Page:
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Review: Impulse

4

I play more games than most and fewer games than others. Most of the new games I come across are average at best. At times I’m baffled at the popularity of games I consider nothing more than mediocre. Maybe my standards are too high or maybe that’s just a roundabout way of saying I’m cynical and jaded? I couldn’t rightly tell you as that would require an amount of introspection that my emotion-fearing self has been avoiding for much of my life. So why do I continue to seek out and play new games if I’m relatively certain that disappointment is a very likely outcome? I play new games because when I do come across a great game, a game that speaks to my sensibilities, it’s exhilarating. It worms its way into my brain, occupies my thoughts, and reminds me of why I love gaming. It’s ironic that it’s a game that was originally released in 2013 that has ignited my gaming fires.

How it Plays

Impulse is a space game that has you exploring planets, researching technologies, blasting enemies, and mining for resources. To understand the game is to understand the impulse. The impulse is central a row of up to 4 cards that dictate the actions of every player’s turn. You will activate the cards in the impulse one at a time in the order in which they were added to the impulse. Nearly every action you do in the game revolves around the cards in the impulse.

On your turn, the first thing you do is add a card from your hand to the end of the impulse. Then, you can use one of your two technologies. Every player starts with a unique technology and a shared one and using them is optional. Next you will work your way down the impulse, activating the cards to take actions. There are 10 different action cards represented on the cards that range from building ships, mining resources, researching new technologies, and more. In addition to the action, each card has a color and gem rating from 1 to 3, which I’ll get into later.

After running through the impulse, you can activate your plan which you can think of as a your own personal impulse that, once activated, will be discarded. Then you will score some points if you have ships patrolling the central sector core. And to end your turn, you will draw 2 cards and discard the last card of the impulse if there are 4 cards in it. The first player to reach 20 points immediately claims the victory.

I originally wrote off Impulse when it was released nearly 5 years ago because, well, it was ugly. (How someone who looks the way that I do can be so shallow is beyond me). It received some critical acclaim, but I couldn’t look past the poor artwork, so I continued on my merry way. And then this happened. A fan took it upon himself to give the game a graphical facelift and it was gorgeous. The reception was overwhelmingly positive and even garnered the attention of some publishers. Fast forward a couple of crowdfunding campaigns and here we have a beautifully reimagined edition of one of the best games I’ve ever played. I’ll admit, it’s not a game for everyone. It’s strange and it’s odd and it’s not immediately intuitive, but it speaks to me. Hopefully I can heap enough praise on it for you to at least give it a shot.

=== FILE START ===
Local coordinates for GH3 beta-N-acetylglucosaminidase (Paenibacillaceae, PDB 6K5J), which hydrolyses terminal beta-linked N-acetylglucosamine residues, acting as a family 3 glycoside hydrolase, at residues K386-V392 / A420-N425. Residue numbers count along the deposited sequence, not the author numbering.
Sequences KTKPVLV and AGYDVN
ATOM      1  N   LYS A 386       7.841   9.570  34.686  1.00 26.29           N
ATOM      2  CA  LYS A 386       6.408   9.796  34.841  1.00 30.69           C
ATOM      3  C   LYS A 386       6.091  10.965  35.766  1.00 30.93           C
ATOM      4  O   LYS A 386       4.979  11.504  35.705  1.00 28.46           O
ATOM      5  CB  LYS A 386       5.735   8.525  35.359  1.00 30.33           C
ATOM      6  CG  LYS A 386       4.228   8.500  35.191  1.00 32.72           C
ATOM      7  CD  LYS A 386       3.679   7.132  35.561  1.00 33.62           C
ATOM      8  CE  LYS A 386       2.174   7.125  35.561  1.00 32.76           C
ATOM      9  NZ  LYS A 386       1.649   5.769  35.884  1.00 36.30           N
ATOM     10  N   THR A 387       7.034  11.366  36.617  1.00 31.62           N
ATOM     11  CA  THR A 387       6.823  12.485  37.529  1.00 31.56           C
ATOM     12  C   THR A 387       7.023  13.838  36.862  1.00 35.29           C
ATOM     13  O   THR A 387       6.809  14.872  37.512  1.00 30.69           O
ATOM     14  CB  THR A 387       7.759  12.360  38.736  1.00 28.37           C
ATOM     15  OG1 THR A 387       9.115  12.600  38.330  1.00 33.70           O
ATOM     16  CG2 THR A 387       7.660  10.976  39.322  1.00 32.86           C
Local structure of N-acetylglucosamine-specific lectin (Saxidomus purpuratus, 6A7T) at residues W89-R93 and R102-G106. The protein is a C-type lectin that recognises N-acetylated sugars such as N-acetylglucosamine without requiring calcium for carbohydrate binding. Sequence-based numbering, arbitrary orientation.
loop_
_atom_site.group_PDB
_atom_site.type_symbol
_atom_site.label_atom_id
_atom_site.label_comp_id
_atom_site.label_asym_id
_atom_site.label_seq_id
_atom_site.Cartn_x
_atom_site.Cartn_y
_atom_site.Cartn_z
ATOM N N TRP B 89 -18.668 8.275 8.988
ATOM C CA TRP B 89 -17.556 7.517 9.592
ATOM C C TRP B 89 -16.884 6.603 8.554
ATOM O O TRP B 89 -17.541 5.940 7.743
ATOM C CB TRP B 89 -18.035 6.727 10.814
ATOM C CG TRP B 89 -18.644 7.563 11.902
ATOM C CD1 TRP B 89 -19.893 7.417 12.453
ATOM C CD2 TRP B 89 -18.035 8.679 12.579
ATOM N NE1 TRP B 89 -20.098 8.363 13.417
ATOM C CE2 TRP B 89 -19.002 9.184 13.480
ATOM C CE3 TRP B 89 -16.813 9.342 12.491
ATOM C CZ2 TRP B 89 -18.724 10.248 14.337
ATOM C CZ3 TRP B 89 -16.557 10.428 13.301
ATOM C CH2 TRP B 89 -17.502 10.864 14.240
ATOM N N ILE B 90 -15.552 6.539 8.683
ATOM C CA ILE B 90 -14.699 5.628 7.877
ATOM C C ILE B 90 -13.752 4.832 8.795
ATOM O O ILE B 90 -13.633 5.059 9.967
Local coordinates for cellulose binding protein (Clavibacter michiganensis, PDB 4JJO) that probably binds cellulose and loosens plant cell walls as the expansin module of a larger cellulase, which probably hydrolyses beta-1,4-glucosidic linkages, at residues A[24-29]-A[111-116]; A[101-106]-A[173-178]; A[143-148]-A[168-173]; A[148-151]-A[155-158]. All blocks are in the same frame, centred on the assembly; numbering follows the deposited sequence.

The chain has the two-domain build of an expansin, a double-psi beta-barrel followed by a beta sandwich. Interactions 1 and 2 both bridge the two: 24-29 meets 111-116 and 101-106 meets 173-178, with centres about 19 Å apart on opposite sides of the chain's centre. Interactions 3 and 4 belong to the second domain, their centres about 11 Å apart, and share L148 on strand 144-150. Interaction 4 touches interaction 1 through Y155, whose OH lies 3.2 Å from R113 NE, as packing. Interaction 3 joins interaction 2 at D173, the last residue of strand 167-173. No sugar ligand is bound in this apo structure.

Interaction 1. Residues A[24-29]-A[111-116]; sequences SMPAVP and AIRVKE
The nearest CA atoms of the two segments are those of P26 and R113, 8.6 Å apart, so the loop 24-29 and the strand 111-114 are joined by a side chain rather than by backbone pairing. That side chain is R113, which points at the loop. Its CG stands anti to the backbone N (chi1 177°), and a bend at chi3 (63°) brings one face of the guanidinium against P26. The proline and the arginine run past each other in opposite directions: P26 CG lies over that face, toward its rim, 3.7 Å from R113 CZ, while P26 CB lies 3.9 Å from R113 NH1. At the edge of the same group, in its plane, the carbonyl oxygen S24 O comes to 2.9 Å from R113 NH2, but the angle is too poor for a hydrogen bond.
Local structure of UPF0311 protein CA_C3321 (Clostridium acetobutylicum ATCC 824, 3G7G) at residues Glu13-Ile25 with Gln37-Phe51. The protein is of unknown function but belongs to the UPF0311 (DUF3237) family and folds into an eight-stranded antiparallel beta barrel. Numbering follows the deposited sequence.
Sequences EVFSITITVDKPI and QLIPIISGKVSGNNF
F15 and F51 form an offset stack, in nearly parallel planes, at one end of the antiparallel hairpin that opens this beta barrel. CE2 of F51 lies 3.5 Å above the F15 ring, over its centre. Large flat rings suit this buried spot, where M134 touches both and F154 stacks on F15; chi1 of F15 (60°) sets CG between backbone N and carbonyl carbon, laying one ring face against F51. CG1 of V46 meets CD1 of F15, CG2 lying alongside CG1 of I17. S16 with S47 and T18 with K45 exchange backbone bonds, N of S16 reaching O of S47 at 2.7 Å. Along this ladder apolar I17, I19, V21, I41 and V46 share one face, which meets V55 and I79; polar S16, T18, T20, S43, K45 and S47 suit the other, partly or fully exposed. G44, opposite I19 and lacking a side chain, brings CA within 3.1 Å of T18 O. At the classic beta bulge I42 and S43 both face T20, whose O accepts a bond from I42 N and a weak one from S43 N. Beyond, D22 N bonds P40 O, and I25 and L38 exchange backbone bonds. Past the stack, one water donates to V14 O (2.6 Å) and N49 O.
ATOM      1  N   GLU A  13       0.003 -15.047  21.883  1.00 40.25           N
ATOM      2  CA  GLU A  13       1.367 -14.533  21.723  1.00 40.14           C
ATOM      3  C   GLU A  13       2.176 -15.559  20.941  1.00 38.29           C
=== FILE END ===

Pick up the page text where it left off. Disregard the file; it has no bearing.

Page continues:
First and foremost I love combos. Chaining together abilities, triggers, and effects gives me a true endorphin rush. Putting together two or more abilities to further my position in the game makes me feel like the smartest person in the room and that rarely happens in my day to day life. I know intellectually that the designer painstakingly crafted and honed each individual card to create these interactions, but when I pull them off I feel like it was all my own doing, like I discovered a secret and I’m somehow getting away with it. When I’ve got a handful of cards and more cards in the impulse and on the board it’s like staring into the Matrix. Stringing together a combo is my “Whoa” moment. Let me give you an example.

Let’s say one of my opponents is encroaching on my home sector gearing up to wipe me from the map. My forces are weak and my position weaker still. It’s my turn, and I have to decide which card from my hand to add to the Impulse. I study the cards already there: Plan, Command, and Build. Planning is nice. Maybe I can add something to my personal plan in order to take a mini-turn. Command would be helpful if I had more actual ships to command around the map, but movement isn’t solely about position. Whenever you move a transport ship onto another sector, you activate that card. Did I not mention that the map is made up of the very cards you play from your hand? So maybe I’ll move over the build card so that I can immediately follow it up with the other build card in the impulse. If I throw another command card on the end, I can move my newly created fleets in for a decisive strike. Or maybe instead of building my forces to attack, I turtle up and drop a sabotage card for long range defense. There are many ways to pickle this pear.

It’s a simple example, but it illustrates what Impulse does best. It drops delicious little bread crumbs throughout the deck and asks you connect them in the way you deem best. But that’s not all Impulse does. Plenty of games offer up card and ability combos, but Impulse adds more to the equation. In the brilliant way that creator Carl Chudyk often imbues into his designs, the game plays with the notion of what you think a card game can be. Cards work as locations, actions, tableau, combat resolution, and resources. So as Impulse explores the traditional notions of exploration, expansion, exploitation, and extermination, it strips them down to it’s barest form and delivers on them in fascinatingly unique ways.

The map is made of the very cards that make up your hand. They are randomly placed at the start of each game.

Exploration